This represents the almost inevitable culmination of the industry warning the UK government for months that supply chain pressures and higher financing costs had radically changed the outlook for offshore wind.
A disaster for all concerned
This is a disaster not just for the industry, but for the government’s hopes of meeting its 2030 target for offshore wind deployment and, most importantly, the consumer.
Delivery of 50GW of offshore wind by 2030 now looks near-impossible without radical changes to the permitting regime, to seabed leasing and how environmental impact assessments are conducted.
This result also makes achieving the 2030 power decarbonisation target put forward by Labour, the main opposition party to the governing Conservatives – even more challenging. There is a pressing need for Labour to think about what they would need to implement in their first one hundred days – assuming they win the next general election in the UK – to ensure that they could deliver.
Cost to consumers
The pressure to deliver will be significant. Estimates from the Energy & Climate Intelligence Unit (ECIU) see the additional cost to consumers as reaching €1.2 billion (£1 billion) over the coming decade, driven by lost CfD repayments during periods of high gas prices.
While this estimate may be overblown given that volumes of onshore wind and solar were successful in the auction, the clearing price for onshore of £52.29/MWh (in 2012 prices) indicates that government had considerable scope to increase the offshore price cap while still procuring more energy at a lower price.
This will be set against the backdrop of falling investor confidence in the UK’s offshore wind regime.
Is the UK’s CfD still fit for purpose?
The CfD auction was a genuinely world-beating mechanism because it was seen as transparent, predictable, and – importantly – rational.
It is difficult to regard the government’s decision to not change the offshore price cap as rational, and the suspicion will be that politics came into play. The politics of not being seen to be too green in the wake of the recent Uxbridge by-election - the ex-prime minister Boris Johnson's former constituency seat, which commentaors argue the Conservatives won due to controversial measures by London's mayor to reduce air pollution - and of not wanting to be seen to subsidise green technology, even though offshore wind at current prices would still be paying back to the consumer.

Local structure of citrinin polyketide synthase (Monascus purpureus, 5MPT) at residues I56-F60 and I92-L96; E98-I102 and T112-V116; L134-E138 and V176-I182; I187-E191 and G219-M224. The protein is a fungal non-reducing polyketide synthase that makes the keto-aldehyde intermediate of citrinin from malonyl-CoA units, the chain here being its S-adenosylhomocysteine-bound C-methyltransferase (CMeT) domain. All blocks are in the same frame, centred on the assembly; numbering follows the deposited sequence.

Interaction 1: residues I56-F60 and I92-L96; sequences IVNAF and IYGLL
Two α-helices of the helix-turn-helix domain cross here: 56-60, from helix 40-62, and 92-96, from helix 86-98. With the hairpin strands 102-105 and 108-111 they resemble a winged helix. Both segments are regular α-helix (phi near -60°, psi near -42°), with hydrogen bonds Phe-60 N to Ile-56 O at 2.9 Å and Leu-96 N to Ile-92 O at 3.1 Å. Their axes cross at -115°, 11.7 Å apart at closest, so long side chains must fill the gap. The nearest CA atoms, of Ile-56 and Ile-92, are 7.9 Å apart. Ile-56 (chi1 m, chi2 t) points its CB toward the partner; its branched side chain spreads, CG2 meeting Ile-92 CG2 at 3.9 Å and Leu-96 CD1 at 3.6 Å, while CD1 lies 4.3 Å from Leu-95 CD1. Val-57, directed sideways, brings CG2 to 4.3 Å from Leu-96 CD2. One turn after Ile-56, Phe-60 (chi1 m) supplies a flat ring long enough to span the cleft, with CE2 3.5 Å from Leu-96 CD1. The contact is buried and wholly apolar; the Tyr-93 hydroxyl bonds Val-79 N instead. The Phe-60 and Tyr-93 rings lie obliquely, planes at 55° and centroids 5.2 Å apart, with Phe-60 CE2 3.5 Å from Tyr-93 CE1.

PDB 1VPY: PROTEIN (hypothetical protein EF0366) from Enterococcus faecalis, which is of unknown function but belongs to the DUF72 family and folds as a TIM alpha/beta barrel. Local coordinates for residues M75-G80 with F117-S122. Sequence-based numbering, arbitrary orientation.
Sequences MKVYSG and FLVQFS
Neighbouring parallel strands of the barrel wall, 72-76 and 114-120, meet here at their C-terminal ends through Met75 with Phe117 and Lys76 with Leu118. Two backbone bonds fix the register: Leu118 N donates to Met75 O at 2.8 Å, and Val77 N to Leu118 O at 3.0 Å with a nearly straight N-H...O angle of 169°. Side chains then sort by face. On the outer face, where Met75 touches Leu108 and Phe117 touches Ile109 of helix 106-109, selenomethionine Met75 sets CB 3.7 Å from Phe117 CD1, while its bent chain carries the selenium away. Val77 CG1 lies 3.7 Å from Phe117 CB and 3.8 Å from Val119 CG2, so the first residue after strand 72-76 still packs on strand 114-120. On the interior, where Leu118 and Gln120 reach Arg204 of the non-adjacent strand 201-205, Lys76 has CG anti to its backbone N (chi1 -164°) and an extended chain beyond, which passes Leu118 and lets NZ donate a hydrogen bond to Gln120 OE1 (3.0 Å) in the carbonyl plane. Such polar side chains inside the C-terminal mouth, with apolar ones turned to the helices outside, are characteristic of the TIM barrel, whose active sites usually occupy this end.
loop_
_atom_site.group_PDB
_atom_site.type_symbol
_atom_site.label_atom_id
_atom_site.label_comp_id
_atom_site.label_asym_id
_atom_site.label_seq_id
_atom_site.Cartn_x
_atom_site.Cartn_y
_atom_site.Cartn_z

Government will therefore need to consider what it does to restore confidence in the CfD mechanism.
A ‘de minimis’ route would be to commit to review their methodology for setting administrative strike prices and introducing new flexibility to modify these closer to the auction in response to world events, as well as accepting a larger budget for subsequent rounds to procure more capacity.
More radical options could include moving offshore wind to a capacity market-style descending clock auction to procure particular volumes of capacity rather than energy, or possibly issuing CfDs to anyone who believes they can construct a project below a particular price.
However, these are substantive pieces of reform that would take an extended period – which of course we do not have.
Another option for restoring confidence is to remove the CfD auction regime from government entirely and transfer it to the Future System Operator (FSO).
The FSO is a new independent body charged with operating the energy system that will be established following the passage of the Energy Bill, and will fold in the existing Electricity System Operator and the strategic components of the Gas System Operator.
The Electricity System Operator already administers the auction, and there is a strong argument that, when it is folded into the FSO, given its new powers to plan the future system, it will be better placed to judge how much capacity needs to be bought.
However, the FSO, even before it exists, is already being widely recommended as a repository for challenges judged to be too difficult for other bodies, and there is a risk of putting too much onto its plate."
‘Sorry’ is the hardest word
Regardless of what the government does, the correct next step would be a moment of humility to emphasise that it understands it has made a mistake, but this is not a government for which such a thing would come easily.
Adam Bell is head of policy at Stonehaven and former head of energy strategy at the UK government’s Department of Business, Energy and Industrial Strategy (BEIS)